Coronavirus and HVAC

Since the first case was detected in China in December 2019, the novel (new) coronavirus (2019-nCoV) has spread rapidly. On January 31, the World Health Organization (WHO) declared the novel coronavirus a public health emergency.

Although the vast majority of coronavirus patients have been in China, cases have been confirmed in Australia.

Not surprisingly, local HVAC practitioners are fielding queries from clients about whether any precautions need to be taken with regards to air conditioning and ventilation systems.

No action required – for now

The short answer is that until new information emerges, no specific actions are necessary for HVAC equipment in general-use areas.

Jeremy Stamkos, M.AIRAH is a Principal Consultant for Eronmor and an indoor environment quality expert. He confirms that at this stage in general-use buildings, there should not be a need to do anything from an HVAC perspective to help protect occupants.

“Following general guidance from health authorities is generally sufficient to protect against infection,” he says.

But he notes there are things to consider.

The exact dynamics of how the novel coronavirus is transmitted is yet to be determined. According to the Australian Government Department of Health it is most likely spread from person to person through direct contact, or through droplets when a person coughs or sneezes (or even talking). This may occur directly or via a surface where the droplet lands.

“Droplet nuclei are the small droplets of moisture that exit the mouth when someone coughs, sneezes or even talks,” says Stamkos. “These droplets can contain the infectious virus and, depending on the size of the droplet as well as the velocity and direction of the air, can stay airborne for a prolonged period – several minutes even – which can be inhaled by others causing infection.

“Many of these droplets will eventually settle onto surfaces, which can then be touched by people who can in turn become infected by touching their nose, mouth, etc.”

According to Stamkos, little credible research has been done to determine how long droplet nuclei can stay suspended or how far it can travel. The results of modelling conducted after the 2003 outbreak of SARS – another form of coronavirus – suggests it can travel quite far and infect people several stories away from the source.

He says that air filters could be upgraded to help catch the small droplet nuclei, and increasing outside air levels would help dilute airborne pollutants in the building. But such measures also increase energy use, and may introduce outdoor pollutants (such as smoke from bushfires).

“Consideration should be given to conducting a proper risk assessment to help determine if the measures are warranted,” Stamkos says.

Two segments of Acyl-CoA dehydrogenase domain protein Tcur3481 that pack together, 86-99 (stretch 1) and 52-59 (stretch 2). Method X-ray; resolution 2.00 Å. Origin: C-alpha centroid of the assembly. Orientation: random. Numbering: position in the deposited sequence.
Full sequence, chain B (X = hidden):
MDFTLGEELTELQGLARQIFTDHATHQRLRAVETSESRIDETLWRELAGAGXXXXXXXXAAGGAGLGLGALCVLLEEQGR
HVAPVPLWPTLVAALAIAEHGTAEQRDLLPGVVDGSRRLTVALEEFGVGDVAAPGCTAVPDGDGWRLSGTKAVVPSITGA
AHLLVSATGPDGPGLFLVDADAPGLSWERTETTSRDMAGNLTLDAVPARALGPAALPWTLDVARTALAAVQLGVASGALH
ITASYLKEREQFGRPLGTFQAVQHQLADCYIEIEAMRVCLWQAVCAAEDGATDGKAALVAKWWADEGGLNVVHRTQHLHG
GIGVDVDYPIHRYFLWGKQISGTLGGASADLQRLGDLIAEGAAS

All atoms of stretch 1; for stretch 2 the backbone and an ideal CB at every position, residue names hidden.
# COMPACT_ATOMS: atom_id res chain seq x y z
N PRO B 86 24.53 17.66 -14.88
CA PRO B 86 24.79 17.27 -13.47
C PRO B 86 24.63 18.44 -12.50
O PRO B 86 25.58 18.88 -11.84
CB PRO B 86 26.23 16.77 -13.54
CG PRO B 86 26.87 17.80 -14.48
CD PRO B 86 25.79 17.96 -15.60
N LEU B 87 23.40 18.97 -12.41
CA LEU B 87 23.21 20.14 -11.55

Lessons from SARS

World-renowned expert on microbial control, Clive Broadbent AM, L.AIRAH, was heavily involved in addressing the SARS outbreak. In 2003 he flew to China at the request of the WHO to analyse the spread of the virus and produce guidelines on laboratory standards, hospital practices and appropriate ventilation for SARS patients.

Broadbent says that lessons learnt during that outbreak may be useful in facing the novel coronavirus.

“The evidence was that transmission of the SARS virus was overwhelmingly person-to-person in droplets arising from activities such as sneezing or coughing when the infected person was close to a susceptible host,” Broadbent says.

“This is a similar mode of transmission to that of other respiratory infections such as the common cold.

“It is possible that there is indirect transmission of such virus particles from contact with surfaces on which the virus may have landed shortly – say, within four hours – beforehand. There is little likelihood of this possibility occurring with the internal surfaces of air conditioning ductwork, for example, as infected droplets once landed are unlikely to become re-suspended in the air above such a surface without drying out rapidly down to an aerosol size.”

Broadbent notes that all usual maintenance of air conditioning plant should be observed as good practice. He also says that airflow, especially in hospital wards for infected patients, must be controlled appropriately.

“In short, negative pressure principles need to be followed for design, commissioning, operation and monitoring when there are patients within having highly contagious viral diseases,” he says. “A ward at positive pressure can be potentially lethal. Hospital rooms at positive pressure are needed, of course, for those patients not infected with the coronavirus and who are highly susceptible to infection from other rooms.

“Similar principles apply to other building types such as high-rise apartments.”

For general information and the latest updates on the novel coronavirus, please refer to the Department of Health website.

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